Luther himself wrote strophic praise songs in the vernacular and translated the Latin Mass into German, and generations of Protestant composers in Germany thereafter dedicated themselves to producing a large body of worship music in the German tongue. Michael the musician left to Protestant posterity a wealth of worship music and seems to have specialized somewhat in Advent and Christmas music, compositions for the coming of Christ. His four-voiced setting, in particular, of Psallite unigenito has enjoyed a recent revival. The text of Psallite unigenito is "macaronic" -- in other words, it uses two different languages.
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Summoned by the blast of the voice, Thou didst obtain, O god-like one, To drive plague from all. Pray for us, blessed Roch. Let us pray. O God, who didst promise blessed Roch, by thine Angel delivering a tablet to the same, that those who call upon him should suffer no torment of plague: grant, we beg, that those who make remembrance of him may be freed, by his merits and prayers, from deadly plague of mind and body. Through Christ our Lord.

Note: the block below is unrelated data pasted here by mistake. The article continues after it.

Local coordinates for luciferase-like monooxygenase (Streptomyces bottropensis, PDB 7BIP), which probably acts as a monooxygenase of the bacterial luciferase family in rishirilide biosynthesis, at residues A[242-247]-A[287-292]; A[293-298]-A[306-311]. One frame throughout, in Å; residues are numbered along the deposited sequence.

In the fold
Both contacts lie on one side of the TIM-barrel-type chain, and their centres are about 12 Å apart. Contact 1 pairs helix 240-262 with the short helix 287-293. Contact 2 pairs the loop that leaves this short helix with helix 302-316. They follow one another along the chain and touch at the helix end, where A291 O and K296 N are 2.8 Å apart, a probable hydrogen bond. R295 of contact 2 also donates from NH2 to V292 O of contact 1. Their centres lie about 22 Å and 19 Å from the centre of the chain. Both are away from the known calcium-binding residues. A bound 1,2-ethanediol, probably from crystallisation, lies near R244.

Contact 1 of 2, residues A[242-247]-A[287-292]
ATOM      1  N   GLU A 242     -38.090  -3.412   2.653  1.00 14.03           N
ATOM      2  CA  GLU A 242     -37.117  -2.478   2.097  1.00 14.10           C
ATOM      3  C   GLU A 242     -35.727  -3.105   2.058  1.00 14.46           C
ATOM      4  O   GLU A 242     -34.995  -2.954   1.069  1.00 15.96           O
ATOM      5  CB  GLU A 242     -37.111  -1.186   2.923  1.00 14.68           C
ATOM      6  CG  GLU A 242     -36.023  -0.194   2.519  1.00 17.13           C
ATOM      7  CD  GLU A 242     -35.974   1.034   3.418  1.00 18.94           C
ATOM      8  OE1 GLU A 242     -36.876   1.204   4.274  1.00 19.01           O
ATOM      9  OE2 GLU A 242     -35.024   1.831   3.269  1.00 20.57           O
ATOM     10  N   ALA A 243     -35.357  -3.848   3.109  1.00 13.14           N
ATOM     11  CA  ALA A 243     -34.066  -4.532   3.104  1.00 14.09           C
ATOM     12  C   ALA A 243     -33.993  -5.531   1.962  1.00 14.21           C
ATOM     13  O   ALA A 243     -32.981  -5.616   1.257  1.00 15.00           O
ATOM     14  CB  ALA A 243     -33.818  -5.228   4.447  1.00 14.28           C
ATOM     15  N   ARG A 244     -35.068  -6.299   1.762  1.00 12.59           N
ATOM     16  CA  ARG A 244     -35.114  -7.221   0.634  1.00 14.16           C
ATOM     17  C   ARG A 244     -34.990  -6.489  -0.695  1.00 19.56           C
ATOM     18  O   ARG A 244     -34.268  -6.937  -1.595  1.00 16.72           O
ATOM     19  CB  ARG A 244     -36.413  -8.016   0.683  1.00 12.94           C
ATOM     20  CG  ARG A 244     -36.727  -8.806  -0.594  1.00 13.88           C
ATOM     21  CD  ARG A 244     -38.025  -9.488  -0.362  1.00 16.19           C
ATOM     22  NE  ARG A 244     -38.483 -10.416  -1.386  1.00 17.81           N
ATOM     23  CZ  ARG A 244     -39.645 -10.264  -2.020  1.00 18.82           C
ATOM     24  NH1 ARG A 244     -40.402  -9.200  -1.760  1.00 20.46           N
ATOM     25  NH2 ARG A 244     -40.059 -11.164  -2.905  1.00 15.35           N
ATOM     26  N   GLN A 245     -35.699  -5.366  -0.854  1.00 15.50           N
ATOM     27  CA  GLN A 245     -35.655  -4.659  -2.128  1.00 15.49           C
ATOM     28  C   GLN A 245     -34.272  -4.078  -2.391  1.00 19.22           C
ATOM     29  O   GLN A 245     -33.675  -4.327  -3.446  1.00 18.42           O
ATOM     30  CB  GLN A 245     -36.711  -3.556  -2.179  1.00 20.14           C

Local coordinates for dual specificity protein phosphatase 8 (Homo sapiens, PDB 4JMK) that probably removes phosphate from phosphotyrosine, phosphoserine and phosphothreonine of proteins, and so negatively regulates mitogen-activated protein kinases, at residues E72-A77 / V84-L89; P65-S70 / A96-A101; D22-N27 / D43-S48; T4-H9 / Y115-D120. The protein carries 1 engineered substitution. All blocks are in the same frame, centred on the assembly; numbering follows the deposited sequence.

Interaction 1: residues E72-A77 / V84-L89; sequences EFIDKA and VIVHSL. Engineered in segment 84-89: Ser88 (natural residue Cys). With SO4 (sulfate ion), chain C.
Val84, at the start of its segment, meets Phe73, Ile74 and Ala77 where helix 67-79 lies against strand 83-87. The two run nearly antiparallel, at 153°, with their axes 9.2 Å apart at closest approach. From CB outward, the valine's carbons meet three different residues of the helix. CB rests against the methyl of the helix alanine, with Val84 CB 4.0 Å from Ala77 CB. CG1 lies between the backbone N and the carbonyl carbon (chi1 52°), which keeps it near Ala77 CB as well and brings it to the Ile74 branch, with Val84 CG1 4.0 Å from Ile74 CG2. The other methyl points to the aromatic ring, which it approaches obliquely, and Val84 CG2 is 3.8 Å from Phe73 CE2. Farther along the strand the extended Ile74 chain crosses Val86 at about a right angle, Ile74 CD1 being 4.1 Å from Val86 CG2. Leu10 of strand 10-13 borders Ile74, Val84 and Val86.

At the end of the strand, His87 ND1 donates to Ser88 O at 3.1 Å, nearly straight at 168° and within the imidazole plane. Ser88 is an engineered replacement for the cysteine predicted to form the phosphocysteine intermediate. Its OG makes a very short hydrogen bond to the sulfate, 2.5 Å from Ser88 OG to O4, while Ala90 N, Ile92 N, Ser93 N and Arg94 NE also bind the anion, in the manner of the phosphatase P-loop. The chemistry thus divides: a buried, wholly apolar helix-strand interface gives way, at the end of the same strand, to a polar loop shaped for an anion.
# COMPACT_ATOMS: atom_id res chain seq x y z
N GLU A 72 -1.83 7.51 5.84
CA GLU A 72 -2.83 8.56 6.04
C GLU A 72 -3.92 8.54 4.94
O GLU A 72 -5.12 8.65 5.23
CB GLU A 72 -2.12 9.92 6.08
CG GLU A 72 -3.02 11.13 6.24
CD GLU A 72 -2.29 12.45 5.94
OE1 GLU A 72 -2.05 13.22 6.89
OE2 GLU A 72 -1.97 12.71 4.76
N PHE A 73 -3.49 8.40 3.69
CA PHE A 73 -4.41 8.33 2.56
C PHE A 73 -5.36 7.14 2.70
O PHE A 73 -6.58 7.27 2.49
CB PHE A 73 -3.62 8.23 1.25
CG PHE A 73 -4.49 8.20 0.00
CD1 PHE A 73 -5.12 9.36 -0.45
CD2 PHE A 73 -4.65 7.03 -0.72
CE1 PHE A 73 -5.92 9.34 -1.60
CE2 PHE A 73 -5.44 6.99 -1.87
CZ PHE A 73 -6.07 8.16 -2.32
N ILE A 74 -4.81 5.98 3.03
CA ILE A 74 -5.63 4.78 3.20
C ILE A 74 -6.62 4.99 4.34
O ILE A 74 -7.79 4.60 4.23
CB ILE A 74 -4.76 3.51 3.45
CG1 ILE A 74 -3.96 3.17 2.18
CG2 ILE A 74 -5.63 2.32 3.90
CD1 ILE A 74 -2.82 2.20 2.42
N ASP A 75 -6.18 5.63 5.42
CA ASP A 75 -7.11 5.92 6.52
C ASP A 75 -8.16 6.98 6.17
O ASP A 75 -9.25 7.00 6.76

To St Rosalia. Hail, rose without a thorn, Medicine against pestilence, Recently made known to the world. Revealed after so many centuries, Given to the world as a Patroness, Support us against the pestilence, While to thee we cry out Hail.
The fragrance of this rose ascended in the sight of the Lord. And appeased the wrath of the Most High. O God, who didst will the body of thy servant Rosalia the Virgin, found after many centuries amongst the mountains, to be a sacred amulet for thy faithful against the raging pestilence: grant unto thy supplicants, that we, who rejoice in her commemoration, and by her intervening merits, may be delivered from present perils, and from the evil of pestilence.
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Psallite unigenito, motet